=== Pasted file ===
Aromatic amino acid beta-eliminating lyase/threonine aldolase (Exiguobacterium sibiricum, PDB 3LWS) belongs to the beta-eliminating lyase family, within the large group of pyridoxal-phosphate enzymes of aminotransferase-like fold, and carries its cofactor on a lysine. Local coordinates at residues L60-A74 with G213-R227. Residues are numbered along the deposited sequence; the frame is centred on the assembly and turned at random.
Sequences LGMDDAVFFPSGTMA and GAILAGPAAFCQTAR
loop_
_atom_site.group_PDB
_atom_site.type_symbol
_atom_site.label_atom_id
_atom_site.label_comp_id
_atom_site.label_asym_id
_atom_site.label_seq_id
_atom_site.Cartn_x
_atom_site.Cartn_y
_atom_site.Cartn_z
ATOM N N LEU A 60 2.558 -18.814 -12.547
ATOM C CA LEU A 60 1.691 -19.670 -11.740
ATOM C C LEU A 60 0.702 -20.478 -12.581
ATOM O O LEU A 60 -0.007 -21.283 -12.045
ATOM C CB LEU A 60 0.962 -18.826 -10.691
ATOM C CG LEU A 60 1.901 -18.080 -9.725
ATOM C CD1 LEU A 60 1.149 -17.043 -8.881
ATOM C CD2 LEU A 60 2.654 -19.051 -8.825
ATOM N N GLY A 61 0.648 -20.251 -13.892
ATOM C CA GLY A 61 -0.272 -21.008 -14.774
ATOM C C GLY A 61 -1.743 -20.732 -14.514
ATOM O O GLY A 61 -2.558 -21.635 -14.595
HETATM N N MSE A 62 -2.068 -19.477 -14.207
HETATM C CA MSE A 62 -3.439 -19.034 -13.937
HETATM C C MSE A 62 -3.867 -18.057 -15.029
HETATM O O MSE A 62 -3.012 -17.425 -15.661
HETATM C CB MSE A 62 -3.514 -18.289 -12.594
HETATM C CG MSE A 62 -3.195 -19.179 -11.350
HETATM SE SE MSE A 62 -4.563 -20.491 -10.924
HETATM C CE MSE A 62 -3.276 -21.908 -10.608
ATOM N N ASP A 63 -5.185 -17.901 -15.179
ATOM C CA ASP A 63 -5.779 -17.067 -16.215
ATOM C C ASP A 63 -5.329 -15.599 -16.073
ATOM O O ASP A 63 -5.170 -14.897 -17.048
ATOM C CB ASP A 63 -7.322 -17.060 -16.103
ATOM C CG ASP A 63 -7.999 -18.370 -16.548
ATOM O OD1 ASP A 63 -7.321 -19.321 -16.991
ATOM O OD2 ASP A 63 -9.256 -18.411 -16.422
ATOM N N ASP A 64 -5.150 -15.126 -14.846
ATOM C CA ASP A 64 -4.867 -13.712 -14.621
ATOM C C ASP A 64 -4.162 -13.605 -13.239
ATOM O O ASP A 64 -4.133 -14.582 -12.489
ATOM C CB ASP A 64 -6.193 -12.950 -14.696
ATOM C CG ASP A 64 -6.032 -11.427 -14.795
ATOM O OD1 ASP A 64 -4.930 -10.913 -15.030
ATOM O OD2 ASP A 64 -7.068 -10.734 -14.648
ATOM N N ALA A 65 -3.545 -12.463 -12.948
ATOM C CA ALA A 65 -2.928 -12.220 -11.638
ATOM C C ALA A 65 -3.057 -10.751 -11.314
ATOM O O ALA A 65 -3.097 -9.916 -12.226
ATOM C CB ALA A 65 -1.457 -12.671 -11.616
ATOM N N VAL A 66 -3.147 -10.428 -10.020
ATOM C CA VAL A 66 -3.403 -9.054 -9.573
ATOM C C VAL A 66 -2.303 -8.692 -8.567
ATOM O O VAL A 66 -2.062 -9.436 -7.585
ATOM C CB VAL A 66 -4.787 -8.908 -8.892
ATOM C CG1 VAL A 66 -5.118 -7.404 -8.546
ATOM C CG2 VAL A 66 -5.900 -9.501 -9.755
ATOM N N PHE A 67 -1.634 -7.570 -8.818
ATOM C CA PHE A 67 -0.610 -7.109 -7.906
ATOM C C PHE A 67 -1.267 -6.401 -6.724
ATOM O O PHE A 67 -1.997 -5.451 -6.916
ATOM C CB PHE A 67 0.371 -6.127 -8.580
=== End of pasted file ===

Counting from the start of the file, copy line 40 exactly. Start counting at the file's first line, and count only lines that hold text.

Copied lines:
ATOM O OD2 ASP A 63 -9.256 -18.411 -16.422